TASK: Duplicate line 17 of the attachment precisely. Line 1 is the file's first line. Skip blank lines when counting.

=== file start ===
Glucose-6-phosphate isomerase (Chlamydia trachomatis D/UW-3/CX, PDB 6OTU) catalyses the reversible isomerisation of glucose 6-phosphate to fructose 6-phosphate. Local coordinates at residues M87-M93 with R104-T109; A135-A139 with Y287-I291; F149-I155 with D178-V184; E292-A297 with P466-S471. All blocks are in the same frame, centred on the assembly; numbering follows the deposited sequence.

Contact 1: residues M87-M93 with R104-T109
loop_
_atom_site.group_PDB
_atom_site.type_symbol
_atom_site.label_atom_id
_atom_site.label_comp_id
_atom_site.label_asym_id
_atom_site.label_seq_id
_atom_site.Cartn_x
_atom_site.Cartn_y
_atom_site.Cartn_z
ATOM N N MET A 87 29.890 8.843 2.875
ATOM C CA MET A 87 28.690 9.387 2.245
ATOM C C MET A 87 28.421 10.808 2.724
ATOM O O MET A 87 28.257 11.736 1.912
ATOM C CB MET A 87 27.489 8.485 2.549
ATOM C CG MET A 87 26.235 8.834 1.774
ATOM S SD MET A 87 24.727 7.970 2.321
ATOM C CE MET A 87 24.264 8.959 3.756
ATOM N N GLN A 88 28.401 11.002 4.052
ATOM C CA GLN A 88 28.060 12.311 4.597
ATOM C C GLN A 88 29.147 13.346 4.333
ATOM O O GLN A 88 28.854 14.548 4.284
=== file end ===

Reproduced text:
ATOM C CB MET A 87 27.489 8.485 2.549